socio-economic fortunes and misfortunes rooted in the complex West
African and African history. The years 1973 – 1981 witnessed a
rise in the oil price – Nigeria's main source of revenue – which
enabled the state to make significant investments in public works
and light industries. This pull-factor brought greater numbers of
migrants from neighbouring countries into Nigeria, a process
further propelled by the 1973 and 1974 drought in the Sahel
Things would predictably take a different turn by the early 1980s.
The oil price fell sharply in 1981, the Nigerian economy declined,
along with industrial investment, while urban unemployment –
affecting two thirds of urban workers – rose. Worse still,
widespread corruption during the period of the Shagari government
only served to aggravate the situation.
An International Monetary Fund (IMF) Structural Adjustment
Programme which imposed unpopular cuts in social expenditure
followed in 1983, an election year in Nigeria. The confluence of
negative socio-economic circumstances impacted on the political
sphere, drawing into the potent mix, migrants who, until then, had
not featured prominently in the Nigerian public discourse.
On January 17, 1983, the Nigerian government ordered all unskilled
and undocumented migrants to leave the country within 14 days.
They were accused of taking away jobs from citizens, engaging in
crime and other forms of deviant social conduct, while allegations
of conspiracy to register migrants as voters in the general
election of August that year were levelled against the opposition.
Shagari would win the elections by a comfortable margin of four
million votes more than the second most popular contestant,
What goes around comes around: the 1969 Ghanaian expulsion of
Fourteen years earlier in 1969, the Ghana government had expelled
150 000 Nigerians who had lived in Ghana for decades, eking out a
livelihood as traders, workers, farmers and other professions.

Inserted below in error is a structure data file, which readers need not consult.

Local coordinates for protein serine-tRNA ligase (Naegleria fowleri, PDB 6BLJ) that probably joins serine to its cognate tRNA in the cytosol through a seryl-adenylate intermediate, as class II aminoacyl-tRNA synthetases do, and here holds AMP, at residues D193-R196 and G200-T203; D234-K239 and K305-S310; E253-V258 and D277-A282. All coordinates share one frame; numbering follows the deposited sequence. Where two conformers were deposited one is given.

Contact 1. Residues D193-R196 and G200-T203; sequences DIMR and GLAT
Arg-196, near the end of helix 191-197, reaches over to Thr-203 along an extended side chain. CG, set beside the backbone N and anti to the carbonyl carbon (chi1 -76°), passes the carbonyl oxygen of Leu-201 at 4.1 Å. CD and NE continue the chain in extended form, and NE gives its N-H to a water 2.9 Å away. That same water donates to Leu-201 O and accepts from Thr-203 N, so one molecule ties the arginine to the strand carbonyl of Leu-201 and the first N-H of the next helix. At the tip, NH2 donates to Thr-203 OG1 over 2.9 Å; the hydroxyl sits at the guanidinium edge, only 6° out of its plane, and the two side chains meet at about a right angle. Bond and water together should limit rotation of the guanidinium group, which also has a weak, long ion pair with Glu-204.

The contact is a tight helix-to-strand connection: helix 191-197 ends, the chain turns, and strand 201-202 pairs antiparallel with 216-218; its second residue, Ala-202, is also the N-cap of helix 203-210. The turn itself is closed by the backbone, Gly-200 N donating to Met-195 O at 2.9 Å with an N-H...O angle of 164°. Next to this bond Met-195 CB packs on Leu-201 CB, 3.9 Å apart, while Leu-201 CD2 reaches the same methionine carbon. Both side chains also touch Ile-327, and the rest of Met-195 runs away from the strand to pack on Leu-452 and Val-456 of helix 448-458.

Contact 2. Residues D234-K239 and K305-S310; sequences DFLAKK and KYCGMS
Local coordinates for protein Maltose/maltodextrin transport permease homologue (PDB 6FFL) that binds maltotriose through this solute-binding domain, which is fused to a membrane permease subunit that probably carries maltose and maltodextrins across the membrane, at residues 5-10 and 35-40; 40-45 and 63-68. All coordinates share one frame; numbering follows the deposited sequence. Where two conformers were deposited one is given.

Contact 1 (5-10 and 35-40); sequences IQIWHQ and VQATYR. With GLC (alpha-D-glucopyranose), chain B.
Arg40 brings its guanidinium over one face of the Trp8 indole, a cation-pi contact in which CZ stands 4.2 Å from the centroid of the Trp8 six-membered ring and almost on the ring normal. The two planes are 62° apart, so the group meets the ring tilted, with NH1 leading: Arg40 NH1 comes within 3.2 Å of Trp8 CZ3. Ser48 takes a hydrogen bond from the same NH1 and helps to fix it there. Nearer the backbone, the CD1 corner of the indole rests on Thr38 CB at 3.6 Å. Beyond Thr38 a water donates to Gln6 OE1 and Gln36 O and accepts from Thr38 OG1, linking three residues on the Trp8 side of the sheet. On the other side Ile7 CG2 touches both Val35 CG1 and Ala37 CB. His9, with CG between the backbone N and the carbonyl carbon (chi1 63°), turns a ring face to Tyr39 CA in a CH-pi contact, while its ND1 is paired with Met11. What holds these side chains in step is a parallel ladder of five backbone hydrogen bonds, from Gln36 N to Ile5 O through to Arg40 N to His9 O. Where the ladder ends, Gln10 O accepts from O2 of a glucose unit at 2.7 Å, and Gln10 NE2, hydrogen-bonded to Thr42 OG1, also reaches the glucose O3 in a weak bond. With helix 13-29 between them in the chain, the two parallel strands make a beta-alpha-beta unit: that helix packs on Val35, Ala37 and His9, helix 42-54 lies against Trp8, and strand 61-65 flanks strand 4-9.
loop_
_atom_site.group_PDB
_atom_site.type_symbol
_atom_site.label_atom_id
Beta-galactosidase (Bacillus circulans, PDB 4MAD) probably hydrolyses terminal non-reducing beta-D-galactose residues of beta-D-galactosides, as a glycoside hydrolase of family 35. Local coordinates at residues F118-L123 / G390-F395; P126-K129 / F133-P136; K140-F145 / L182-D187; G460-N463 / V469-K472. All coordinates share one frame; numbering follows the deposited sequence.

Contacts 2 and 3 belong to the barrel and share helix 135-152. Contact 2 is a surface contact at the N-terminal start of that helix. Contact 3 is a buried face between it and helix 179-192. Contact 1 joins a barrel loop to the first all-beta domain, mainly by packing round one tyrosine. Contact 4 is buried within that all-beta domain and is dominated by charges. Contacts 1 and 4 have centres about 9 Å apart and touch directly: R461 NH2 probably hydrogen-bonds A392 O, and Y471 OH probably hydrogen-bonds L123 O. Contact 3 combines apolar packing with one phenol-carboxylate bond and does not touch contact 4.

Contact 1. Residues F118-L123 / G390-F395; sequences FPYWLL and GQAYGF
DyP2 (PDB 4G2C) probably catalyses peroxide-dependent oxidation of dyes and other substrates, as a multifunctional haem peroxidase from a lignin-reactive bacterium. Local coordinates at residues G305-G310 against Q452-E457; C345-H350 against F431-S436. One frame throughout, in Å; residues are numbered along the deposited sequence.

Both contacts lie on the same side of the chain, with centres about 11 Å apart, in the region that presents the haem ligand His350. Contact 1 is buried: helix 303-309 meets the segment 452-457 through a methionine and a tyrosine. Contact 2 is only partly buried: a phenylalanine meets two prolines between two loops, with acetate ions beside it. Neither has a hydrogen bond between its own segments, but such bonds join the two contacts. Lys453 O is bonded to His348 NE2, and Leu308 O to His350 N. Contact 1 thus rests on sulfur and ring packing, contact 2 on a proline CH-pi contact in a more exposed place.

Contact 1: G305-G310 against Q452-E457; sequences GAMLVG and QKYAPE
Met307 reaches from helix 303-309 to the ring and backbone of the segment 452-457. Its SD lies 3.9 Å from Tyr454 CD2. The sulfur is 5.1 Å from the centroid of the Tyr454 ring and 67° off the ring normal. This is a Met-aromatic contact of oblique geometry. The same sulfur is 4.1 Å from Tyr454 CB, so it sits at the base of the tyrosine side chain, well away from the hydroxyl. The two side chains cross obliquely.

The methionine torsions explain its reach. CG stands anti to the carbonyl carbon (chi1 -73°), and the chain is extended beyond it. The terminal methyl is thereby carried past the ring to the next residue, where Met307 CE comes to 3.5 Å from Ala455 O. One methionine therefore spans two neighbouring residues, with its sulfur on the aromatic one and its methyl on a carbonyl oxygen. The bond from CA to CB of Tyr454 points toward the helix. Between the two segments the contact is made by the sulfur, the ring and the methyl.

At the time, the Ghanaian economy was cocoa-dependent, and the
commodity provided for over 70% of foreign exchange earnings. The
20 years from 1950 – 1970 witnessed a continuous decline in the
world cocoa price which had dropped by 75% by 1969.
A pattern emerges here: the greater the economic hardship, the
louder the anti-immigrant decibels become. Nigerian academics
Johnson Aremu and Adeyinka Ajayi would later note, in a paper
published in 2014 that, "With Ghana's continued economic
misfortunes, the Government and popular press really had no
difficulty turning to aliens as scapegoats for their malaise.
"The expulsion order may also be seen as an attempt by [Prime
Minister] Kofi Busia to win the confidence of the masses and
restore the legitimacy of his government. Since government was
losing its grip on the economic survival of the country, Busia and
his cabinet members were left with little or no choice than to
seek solace in sending away non-nationals as a way of appeasing
the anger of the masses."
Enemies of Africa
Last week, President Obasanjo had strong words for those who hold
and propagate anti-immigrant positions. "Anybody who is a party to
it," he said, "I would say he's an enemy of Africa. And if any
political party is doing that, I would say, they should think
again." He stressed that he, as a matter of principle, would never
be party to "stopping any African from moving freely within
Africa. I will never be a party to it."
He said that law enforcement agencies of immigrant recipient
countries should address measures against criminal conduct among
immigrants rather than tarnish everyone with the same brush. "If
they are criminals, of course you shouldn't allow criminals."
He implored political parties to understand that migration is an
age-old phenomenon which pre-dates the formation of the nation
state. "Migration is what has kept the world going. And I believe
that nothing should stop [it]" adding that "migrants have a lot to
offer" to host countries.
Migrants, the 2019 general election and Pan Africanism
For the very first time since 1994, this year the immigrant
question is serving as an election issue.
It entered the electoral terrain in dramatic fashion when, in
November last year, City of Johannesburg Mayor Herman Mashaba,
generated a little storm in a tea cup; 'arresting' a man for
carrying a cow head destined for dismembering and eventual sale in
the informal market. Endorsing his boss' 'arrest,' David Tembe,
the chief of the Johannesburg Metropolitan Police Department
(JMPD) claimed that the man was an undocumented migrant. Mashaba